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I was recently speaking to a fellow educator who was dissatisfied with her students’ ability to think creatively and critically—to think outside the box, as it were. She described a few instances where, during classes, she had posed questions to the students that required a degree of critical thinking, but was disappointed with the mono-dimensional answers they offered.
While the rote-based system of learning is typically blamed for the cause of such limited thinking, the teacher explained that she and her colleagues have been addressing higher order thinking skills as part of their pedagogical practice—i.e., they have been asking questions that probe different levels of thought, getting them to apply knowledge, analyze problems from different angles, evaluate ideas, and so on (educators might recognize these elements from Bloom’s Taxonomy of Learning). So, she was perplexed as to why they were not demonstrating more dynamic thinking despite her concrete steps to cultivate it.
After further discussion, I touched on what I believed to be the root of the problem: that the children were not being provided with the ability to make authentic and meaningful choices in their learning process—rather, they were being paraded through their lives and through the school curriculum in a lockstep manner, and in turn, failing to develop key faculties required for critical thinking.
A direct and powerful connection exists between critical thinking and making choices. The logic goes something like this:
As each option arises, we must make a decision. Afterwards, we typically consider how effective that decision was. The more decisions we make (and the more we reflect on those decisions and their outcomes), the sharper our decision-making skills become. Each choice provides us with a practical experience that reinforces our understan-ding of the world and our beliefs, which in turn creates conceptual foundations – reference points on which we can base our further decisions. The more this happens, the more our self-confidence increases and the more our abstract thinking improves (we can take greater risks when we have terra firma beneath us).
For instance, a mother makes a meal for her child. He eats what is put in front of him with little thought about what went into it. However, imagine he were asked to make a few decisions about the menu: which things should be made and how they should be prepared. Now he has invested in the meal more deeply. He will more likely reflect about the preparation, and in evaluating it, will consider his own decisions in the process (e.g., I’m glad I told mom to put raisins in the rice—it gave it a nice flavor. I thought it would taste good and I was right. I will remind her to do so next time. And maybe next time, I could have her put some cashew nuts in it too, like I had in the biryani at the restaurant. That might also be good.).
For a moment, think about the choices we give children. For the most part, parents dominate the decision-making process—whether its what food is cooked, what movie the family will go and watch, the destination of a vacation, which clothes will be purchased, which stream or career the child will choose—most of these decisions are taken by parents with almost no input from children. Then consider school. What genuine options or choices are children given throughout their day regarding what they would like to learn or do? Everything has already been neatly charted out for them—and they are being spoon-fed to boot! Though we think we are educating them, it is more like we are having them play connect the dots or do coloring by numbers—tasks that require very low levels of cognitive ability. If you do this enough for too long, children acquire a type of learning dependency and helplessness. And if you ask them to think beyond the syllabus, or think about content in a different way, they will gaze back blankly.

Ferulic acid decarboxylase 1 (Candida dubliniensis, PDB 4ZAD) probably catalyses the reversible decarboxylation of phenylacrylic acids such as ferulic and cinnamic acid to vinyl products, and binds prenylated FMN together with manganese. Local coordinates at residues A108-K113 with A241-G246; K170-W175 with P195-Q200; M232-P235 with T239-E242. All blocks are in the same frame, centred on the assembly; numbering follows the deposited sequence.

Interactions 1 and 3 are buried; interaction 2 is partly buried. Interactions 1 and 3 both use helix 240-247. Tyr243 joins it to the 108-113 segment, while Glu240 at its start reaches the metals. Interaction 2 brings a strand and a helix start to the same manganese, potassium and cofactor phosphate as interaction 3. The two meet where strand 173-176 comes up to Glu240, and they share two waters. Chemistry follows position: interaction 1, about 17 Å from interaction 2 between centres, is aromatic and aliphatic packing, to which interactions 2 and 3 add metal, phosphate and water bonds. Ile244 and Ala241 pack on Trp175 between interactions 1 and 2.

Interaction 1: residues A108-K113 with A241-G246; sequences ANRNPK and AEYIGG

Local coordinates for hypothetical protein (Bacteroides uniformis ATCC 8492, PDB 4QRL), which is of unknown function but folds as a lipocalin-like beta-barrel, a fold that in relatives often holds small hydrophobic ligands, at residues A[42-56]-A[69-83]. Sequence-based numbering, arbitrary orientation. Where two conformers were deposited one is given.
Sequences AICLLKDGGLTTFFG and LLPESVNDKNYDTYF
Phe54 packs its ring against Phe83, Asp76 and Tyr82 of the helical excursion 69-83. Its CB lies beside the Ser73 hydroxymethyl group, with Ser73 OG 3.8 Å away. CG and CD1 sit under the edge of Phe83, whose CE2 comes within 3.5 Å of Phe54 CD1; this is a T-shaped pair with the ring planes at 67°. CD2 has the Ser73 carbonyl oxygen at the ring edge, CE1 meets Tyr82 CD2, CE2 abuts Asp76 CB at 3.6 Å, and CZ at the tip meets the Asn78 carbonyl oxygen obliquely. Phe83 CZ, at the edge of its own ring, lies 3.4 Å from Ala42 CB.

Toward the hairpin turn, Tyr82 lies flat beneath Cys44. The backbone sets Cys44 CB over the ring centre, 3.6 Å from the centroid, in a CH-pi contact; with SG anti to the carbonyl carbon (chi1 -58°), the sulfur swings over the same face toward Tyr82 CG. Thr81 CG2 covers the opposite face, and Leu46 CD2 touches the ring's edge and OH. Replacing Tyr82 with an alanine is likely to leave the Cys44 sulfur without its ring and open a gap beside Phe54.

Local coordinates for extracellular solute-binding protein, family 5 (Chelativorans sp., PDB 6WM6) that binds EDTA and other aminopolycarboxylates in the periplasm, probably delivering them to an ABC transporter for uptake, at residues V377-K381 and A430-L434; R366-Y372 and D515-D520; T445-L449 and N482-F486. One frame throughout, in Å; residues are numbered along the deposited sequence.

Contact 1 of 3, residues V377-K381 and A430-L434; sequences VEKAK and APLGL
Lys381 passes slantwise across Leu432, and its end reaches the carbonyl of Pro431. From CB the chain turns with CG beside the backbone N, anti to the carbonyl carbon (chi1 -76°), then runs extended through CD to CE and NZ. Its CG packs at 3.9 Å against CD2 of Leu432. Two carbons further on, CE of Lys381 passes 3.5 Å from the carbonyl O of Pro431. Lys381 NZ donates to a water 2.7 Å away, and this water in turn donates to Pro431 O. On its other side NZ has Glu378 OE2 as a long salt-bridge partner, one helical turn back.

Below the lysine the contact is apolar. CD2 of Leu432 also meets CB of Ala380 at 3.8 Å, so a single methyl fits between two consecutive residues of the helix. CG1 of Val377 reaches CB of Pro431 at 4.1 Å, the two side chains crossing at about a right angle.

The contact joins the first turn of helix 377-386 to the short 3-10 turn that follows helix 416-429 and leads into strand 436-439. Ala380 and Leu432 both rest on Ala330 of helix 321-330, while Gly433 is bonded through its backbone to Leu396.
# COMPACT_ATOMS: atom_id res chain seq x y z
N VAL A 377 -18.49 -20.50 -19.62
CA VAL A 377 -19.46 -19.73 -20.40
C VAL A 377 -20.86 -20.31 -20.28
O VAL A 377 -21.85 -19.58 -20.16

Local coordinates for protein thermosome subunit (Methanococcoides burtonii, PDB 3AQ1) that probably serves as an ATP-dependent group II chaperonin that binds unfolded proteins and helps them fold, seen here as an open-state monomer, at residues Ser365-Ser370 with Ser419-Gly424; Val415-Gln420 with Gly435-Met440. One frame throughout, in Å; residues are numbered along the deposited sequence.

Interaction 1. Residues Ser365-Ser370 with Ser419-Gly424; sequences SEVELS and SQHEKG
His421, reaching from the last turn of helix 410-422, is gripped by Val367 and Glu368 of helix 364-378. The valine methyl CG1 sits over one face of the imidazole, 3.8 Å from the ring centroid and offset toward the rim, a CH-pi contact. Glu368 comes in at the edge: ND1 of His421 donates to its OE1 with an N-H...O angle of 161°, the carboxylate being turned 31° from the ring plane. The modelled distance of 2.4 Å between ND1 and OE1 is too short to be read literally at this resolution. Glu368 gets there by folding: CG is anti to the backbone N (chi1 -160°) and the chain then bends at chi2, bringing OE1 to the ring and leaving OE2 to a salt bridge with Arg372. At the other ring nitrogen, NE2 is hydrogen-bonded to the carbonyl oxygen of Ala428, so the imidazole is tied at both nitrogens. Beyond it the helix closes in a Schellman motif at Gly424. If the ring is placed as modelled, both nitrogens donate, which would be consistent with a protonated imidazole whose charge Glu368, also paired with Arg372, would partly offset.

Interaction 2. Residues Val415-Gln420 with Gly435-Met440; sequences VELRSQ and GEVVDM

My recommendation for solving this problem is to give children more options in their lives and educational paths. Whether it’s what will be watched on TV, managing pocket money, or deciding on which type of home-work they are going to do, they need to be given choices in all spheres of their lives. This is not to say that we hand over full authority to them. As parents and educators, our role is to present sets of relevant choices to our children that are appropriate for their age and level of maturity.
Because most teachers and parents are so used to taking all the decisions themselves, they might find it difficult to employ this practice. Many worry that the children will make mistakes. But what they need to consider is that making mistakes is essential for learning, as it is through success and failure that children get to test their hypotheses, and in turn strengthen their understanding of the world.
My suggestion to educators and parents is to do a quick check to see how many genuine options you give your children. Make a list of the types of choices you provide them. Then try new ways of increasing the number of options. Couple this with discussions around your children’s decisions, and you will see improvements not only in their ability to take decisions—but also in their ability to think creatively and critically.
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